The number of reported alcohol violations rose during Welcome Week and Labor Day weekend for the third year in a row.
Liquor law violations between move-in day on Saturday and Labor Day Monday increased from 19 in 2015, up to 24 last year and then 31 this year, according to the GW crime log. The increase of more than 63 percent fell during the two year stretch when alcohol violations are the most common crime as students return to campus after the summer, University spokeswoman Maralee Csellar said.
Experts in campus security and alcohol violations said a requirement for more students to live in University housing could spawn more violations in residence halls. Starting last academic year, partly out of an effort to reduce off-campus noise, the University began mandating that juniors live on campus.
Csellar said the University Police Department has not changed how it enforces liquor law violations and that the amount of officers patrolling would not affect the number of alcohol-related incidents.
“Patrol officers do not seek out violations, they respond to tips and reports from other campus community members,” she said in an email. “Officers respond to the scene and conduct an investigation to determine if there is a violation.”
Csellar added that the number of crimes reported in September is higher compared to other times of the year.
The increase over the last two years followed a nearly 54 percent decrease in alcohol violations between 2014 and 2015 when reports dropped from 41 to 19 during the first week, according to the crime log.
Besides possessing and drinking alcohol underage, liquor law violations are also given to students over 21 years old who provide alcohol to underage drinkers, according to GW’s alcohol policy.
Gail D’Onofrio, the physician-in-chief of the Yale-New Haven Hospital Emergency Department, said the more upperclassmen are living in on-campus housing, the more students will have alcohol in their rooms, which she said was a more likely explanation for the increase than students simply drinking alcohol more frequently.
District House opened last fall as the second largest residence hall on campus.
D’Onofrio also said an increase in enforcement or a change in policies could have sparked the climb.
“I doubt drinking is going up,” she said. “It’s pretty up across campuses all over the place, so I suspect at your institution they have just either created new guidelines and are enforcing them, or they’re reinforcing old guidelines.”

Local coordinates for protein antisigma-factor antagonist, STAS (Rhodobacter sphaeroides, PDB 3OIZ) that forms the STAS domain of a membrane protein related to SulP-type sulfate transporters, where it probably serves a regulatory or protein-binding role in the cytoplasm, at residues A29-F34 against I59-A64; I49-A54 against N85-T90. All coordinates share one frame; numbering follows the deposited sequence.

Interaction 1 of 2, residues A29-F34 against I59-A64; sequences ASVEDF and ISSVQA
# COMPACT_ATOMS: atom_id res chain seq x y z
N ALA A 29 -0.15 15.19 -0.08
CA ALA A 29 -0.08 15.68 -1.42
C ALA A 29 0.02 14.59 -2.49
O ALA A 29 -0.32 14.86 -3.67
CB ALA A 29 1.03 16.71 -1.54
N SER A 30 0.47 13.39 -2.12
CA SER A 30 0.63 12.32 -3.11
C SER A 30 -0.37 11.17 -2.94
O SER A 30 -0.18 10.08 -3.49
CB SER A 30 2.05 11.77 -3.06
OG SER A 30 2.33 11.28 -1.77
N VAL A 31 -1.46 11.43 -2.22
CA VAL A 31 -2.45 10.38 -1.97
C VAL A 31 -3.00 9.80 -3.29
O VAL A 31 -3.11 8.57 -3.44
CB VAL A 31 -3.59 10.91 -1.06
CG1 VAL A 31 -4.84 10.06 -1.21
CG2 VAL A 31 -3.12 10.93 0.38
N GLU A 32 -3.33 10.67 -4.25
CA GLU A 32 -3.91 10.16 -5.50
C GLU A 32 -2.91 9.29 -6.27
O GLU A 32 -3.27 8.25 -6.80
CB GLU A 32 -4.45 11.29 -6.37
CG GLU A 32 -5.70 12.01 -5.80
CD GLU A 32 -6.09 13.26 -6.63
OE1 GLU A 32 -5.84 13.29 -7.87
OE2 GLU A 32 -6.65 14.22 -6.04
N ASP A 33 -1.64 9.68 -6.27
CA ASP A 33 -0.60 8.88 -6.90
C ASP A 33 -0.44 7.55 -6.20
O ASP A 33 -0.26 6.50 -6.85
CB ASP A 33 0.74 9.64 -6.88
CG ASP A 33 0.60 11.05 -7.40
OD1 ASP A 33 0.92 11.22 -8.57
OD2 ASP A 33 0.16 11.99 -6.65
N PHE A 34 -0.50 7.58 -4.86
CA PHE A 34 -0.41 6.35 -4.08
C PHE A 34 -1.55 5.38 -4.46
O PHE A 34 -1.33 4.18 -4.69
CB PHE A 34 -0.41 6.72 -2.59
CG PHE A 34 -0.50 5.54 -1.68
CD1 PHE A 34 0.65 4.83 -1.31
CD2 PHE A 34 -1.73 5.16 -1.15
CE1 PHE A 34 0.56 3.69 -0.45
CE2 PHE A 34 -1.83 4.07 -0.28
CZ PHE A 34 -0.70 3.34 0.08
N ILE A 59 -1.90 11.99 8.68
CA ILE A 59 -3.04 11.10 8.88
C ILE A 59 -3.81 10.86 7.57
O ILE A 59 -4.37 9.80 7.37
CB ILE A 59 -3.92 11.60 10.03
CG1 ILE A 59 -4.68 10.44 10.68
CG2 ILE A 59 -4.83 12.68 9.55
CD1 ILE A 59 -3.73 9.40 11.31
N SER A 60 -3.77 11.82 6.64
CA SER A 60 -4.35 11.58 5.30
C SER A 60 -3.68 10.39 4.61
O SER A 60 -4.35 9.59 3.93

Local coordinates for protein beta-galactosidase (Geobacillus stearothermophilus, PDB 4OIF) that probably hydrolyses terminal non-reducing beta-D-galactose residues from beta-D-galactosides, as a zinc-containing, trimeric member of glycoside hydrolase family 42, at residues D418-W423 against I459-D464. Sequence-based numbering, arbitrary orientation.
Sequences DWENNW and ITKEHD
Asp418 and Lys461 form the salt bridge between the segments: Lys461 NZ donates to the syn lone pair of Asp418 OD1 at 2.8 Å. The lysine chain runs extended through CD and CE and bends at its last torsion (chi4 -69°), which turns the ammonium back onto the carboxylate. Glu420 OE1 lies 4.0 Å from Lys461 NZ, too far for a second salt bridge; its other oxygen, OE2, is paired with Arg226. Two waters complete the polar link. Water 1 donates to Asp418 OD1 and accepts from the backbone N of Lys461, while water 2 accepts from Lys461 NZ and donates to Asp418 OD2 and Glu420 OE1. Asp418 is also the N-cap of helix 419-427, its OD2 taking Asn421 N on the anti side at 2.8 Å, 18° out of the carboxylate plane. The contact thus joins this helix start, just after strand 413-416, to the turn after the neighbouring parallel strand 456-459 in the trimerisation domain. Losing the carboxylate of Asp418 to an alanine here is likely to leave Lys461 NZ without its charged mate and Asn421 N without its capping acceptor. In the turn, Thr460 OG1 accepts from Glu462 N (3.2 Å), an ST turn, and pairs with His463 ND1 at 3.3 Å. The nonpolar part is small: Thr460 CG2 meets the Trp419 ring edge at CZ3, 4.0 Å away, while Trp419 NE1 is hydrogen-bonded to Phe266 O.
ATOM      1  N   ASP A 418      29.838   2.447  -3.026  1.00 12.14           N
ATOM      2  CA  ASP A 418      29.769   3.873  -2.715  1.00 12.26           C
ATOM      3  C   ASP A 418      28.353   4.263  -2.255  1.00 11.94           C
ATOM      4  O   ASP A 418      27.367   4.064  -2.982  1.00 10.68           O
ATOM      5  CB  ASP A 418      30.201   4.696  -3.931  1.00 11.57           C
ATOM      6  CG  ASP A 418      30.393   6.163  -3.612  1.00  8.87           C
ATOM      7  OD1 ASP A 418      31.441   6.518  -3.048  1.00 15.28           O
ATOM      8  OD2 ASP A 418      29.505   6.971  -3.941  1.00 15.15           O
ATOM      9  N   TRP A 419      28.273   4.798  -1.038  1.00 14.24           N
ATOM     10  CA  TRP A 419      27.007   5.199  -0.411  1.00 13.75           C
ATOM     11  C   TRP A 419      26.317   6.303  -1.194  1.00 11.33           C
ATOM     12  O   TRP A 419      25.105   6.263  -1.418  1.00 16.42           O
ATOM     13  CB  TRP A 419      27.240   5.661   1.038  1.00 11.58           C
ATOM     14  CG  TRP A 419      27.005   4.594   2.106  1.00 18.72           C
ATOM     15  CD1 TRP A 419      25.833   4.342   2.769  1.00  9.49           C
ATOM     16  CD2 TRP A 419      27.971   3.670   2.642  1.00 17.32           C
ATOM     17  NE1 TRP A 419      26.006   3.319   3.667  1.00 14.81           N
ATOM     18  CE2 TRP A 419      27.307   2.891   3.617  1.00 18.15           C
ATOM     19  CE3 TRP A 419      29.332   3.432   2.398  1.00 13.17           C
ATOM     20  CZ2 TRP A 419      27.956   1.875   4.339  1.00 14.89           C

Although the number of violations reported to UPD rose, some residents of the surrounding neighborhood said they have less complaints about noise and partying from students’ off-campus homes so far this year.
Peter Maye, who lives next door to students on 26th Street, said the University has become more responsive when dealing with off-campus disturbances compared to years prior. In 2014, officials formalized punishments for off-campus student violations.
“Last year, specifically, they really sort of became good partners,” he said. “The University actually asked us to notify them and the police if we were making any calls and so the University really improved 1,000 percent in helping everybody sort of live together.”
In the past, neighbors have clashed with off-campus students over noise and trash violations. Almost every weekend last academic year, Maye contacted the University for noise complaints, he said.
Beginning in 2013, the University created a mandatory “Be a Good Neighbor Policy” online orientation for undergraduate students living both on and off campus. The module provides students with noise and disorderly conduct regulations and other neighborhood information.
Then two years later, the University started offering a hotline for neighbors to report any off-campus disturbances through a community response program.
Csellar, the University spokeswoman, said officials received three complaints from an off-campus residence in Georgetown housing students during the first week of the semester. The complaints were referred to the Office of Student Rights and Responsibilities, she said.
“At the beginning of every new school year we tend to receive a handful of comments or inquiries about students living off-campus,” she said.
She declined to say if the University changed any policies regarding off-campus students or the community hotline so far this year.
Not all neighbors said the University’s regulation of noise is improving.
Donald Kreuzer, who has been living on the corner of 23rd Street and Virginia Avenue for 44 years, said student noise has not gotten any better since the University bought the property surrounding his home, transforming the buildings into fraternity and sorority houses on Townhouse Row, during former University President Stephen Joel Trachtenberg’s tenure.
“You just have to spend two evenings with me, a Thursday and Friday, and you can experience for yourself what we have to live with,” Kreuzer said in an email.